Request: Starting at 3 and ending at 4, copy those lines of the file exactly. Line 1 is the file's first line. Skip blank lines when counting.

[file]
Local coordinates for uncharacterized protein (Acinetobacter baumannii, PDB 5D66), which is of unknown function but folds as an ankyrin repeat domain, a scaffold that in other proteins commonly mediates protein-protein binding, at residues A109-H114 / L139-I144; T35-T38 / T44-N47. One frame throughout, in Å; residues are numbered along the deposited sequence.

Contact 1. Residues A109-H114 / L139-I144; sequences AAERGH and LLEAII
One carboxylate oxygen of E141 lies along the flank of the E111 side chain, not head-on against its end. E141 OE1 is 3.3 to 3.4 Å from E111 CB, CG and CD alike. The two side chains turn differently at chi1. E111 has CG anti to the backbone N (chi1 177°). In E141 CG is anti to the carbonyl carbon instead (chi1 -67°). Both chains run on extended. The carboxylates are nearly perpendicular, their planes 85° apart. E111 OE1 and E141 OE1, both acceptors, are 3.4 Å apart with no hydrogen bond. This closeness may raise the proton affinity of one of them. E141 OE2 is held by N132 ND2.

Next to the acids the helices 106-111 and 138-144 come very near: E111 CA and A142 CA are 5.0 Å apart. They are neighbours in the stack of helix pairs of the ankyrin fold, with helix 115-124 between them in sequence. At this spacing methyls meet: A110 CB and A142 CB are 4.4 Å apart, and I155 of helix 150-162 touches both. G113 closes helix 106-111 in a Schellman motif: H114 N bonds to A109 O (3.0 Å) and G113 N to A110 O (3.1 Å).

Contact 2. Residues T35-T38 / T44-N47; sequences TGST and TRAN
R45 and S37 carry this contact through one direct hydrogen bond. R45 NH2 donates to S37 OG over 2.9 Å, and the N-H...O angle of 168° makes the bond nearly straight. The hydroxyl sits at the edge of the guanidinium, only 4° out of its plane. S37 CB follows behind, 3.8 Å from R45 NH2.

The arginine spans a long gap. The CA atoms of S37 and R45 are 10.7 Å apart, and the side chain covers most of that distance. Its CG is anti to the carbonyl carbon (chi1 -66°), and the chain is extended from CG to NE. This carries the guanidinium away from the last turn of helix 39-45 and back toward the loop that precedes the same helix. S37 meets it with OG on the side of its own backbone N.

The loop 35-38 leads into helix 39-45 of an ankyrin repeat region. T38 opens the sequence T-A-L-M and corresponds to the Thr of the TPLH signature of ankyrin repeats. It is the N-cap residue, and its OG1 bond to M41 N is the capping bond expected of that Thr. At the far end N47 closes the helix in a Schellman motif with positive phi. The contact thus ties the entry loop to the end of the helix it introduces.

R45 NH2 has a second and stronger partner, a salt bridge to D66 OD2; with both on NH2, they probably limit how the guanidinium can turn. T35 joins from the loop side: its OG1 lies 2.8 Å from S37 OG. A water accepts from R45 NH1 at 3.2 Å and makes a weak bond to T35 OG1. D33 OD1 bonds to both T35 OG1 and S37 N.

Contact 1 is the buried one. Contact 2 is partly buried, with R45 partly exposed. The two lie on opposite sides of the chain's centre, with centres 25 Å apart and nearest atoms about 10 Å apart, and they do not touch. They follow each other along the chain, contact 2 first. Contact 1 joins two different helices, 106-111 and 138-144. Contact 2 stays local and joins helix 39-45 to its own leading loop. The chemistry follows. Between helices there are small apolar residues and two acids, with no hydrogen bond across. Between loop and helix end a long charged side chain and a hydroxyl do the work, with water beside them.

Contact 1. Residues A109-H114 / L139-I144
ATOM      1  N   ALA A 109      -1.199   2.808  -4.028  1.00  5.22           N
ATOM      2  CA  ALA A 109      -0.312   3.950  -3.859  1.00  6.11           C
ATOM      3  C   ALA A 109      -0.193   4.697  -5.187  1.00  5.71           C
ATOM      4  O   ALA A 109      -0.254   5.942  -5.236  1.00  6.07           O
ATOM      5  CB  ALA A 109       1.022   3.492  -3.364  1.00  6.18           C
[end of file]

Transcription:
One carboxylate oxygen of E141 lies along the flank of the E111 side chain, not head-on against its end. E141 OE1 is 3.3 to 3.4 Å from E111 CB, CG and CD alike. The two side chains turn differently at chi1. E111 has CG anti to the backbone N (chi1 177°). In E141 CG is anti to the carbonyl carbon instead (chi1 -67°). Both chains run on extended. The carboxylates are nearly perpendicular, their planes 85° apart. E111 OE1 and E141 OE1, both acceptors, are 3.4 Å apart with no hydrogen bond. This closeness may raise the proton affinity of one of them. E141 OE2 is held by N132 ND2.

Next to the acids the helices 106-111 and 138-144 come very near: E111 CA and A142 CA are 5.0 Å apart. They are neighbours in the stack of helix pairs of the ankyrin fold, with helix 115-124 between them in sequence. At this spacing methyls meet: A110 CB and A142 CB are 4.4 Å apart, and I155 of helix 150-162 touches both. G113 closes helix 106-111 in a Schellman motif: H114 N bonds to A109 O (3.0 Å) and G113 N to A110 O (3.1 Å).